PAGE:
By now you may have guessed the word that was used. On dictionary.com the word has two definitions. The first is a simple statement of fact. No moral judgement exists in that definition. The second definition is different. It means, literally, something completely different than the first definition. There is a moral judgement explicit in the definition. When my daughter used the word, she intended the first definition. When I spoke about it on Facebook, I was speaking about the first definition. No moral judgements about anyone were implied. Yet, moral judgements were made about us. Even when trying to explain that words have meaning, and that understanding each other is important, moral judgements were hurled at us. Victoria is mean. I am insensitive. I am unnecessarily agitative. I think “those people” are worthless. We are offensive if we use that word, regardless of the intent.  We should use other words. It should be noted, of course, that some of the words we were instructed to use were found offensive by others.

So, the more I thought about this political correctness (because that is all this is), the more I began to realize that words really have no meaning. Words are meaningless. Only feelings matter. I feel like you meant a certain thing, and therefore you did. The words you used have no meaning whatsoever. This is the insidious nature of political correctness. Political correctness has created a culture of communicative laziness. We no longer “seek first to understand.” Rather, it seems, we seek first to find offense.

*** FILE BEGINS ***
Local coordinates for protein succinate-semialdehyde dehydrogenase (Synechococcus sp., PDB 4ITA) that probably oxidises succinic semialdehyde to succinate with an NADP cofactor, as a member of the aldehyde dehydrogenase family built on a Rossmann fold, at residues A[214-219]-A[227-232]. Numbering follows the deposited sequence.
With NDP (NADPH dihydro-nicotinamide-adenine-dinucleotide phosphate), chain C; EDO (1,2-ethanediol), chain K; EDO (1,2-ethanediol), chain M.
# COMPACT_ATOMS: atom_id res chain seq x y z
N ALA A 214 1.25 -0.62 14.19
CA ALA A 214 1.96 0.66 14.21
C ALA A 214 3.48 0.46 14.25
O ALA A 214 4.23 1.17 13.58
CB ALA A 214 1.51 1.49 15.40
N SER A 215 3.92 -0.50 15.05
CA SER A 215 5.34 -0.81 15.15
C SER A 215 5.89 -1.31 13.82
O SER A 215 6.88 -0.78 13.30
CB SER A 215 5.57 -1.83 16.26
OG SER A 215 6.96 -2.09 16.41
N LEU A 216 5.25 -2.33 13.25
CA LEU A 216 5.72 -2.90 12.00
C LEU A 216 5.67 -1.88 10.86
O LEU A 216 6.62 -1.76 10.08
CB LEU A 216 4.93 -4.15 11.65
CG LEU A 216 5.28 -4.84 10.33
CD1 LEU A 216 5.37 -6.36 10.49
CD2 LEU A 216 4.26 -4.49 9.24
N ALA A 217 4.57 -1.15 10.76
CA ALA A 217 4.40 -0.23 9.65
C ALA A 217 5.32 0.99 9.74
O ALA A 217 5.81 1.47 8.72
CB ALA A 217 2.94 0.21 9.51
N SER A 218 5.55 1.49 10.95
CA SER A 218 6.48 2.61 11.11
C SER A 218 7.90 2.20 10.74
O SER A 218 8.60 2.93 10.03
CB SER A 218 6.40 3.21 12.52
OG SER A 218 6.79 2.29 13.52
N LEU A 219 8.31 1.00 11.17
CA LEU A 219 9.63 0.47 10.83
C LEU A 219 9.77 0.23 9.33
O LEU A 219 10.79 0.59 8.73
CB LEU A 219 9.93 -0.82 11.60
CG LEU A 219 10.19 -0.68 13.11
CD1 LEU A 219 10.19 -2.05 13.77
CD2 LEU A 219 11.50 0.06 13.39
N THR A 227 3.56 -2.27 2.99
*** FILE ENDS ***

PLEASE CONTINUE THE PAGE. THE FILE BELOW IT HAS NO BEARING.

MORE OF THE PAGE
Finally, what have I learned? Yesterday morning I would have said “I’ve learned to keep my mouth shut.” But as the whole thing sunk in, I’ve learned that I’m stronger than that. I like to discuss Big Important Issues. It’s why I’m a member of Ricochet. It’s why I post things on Facebook, and engage people in discussion in person. I think talking about these things is important. And if you don’t like it, you can lump it. I won’t be shut up. Never again.

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  1. The King Prawn Inactive
    The King Prawn
    @TheKingPrawn

    Political correctness is the puss filled boil which is a symptom of the underlying disease: relativism. Can you imagine someone as handy with the language as W. F. Buckley attempting to communicate in this culture? Even he would be flummoxed by the cultural prohibition against using words when their mere utterance has a greater than zero chance of causing someone offense. We’ve reached this state because the individual perception of reality is now held in higher regard than actual reality.

    • #1
  2. user_517406 Inactive
    user_517406
    @MerinaSmith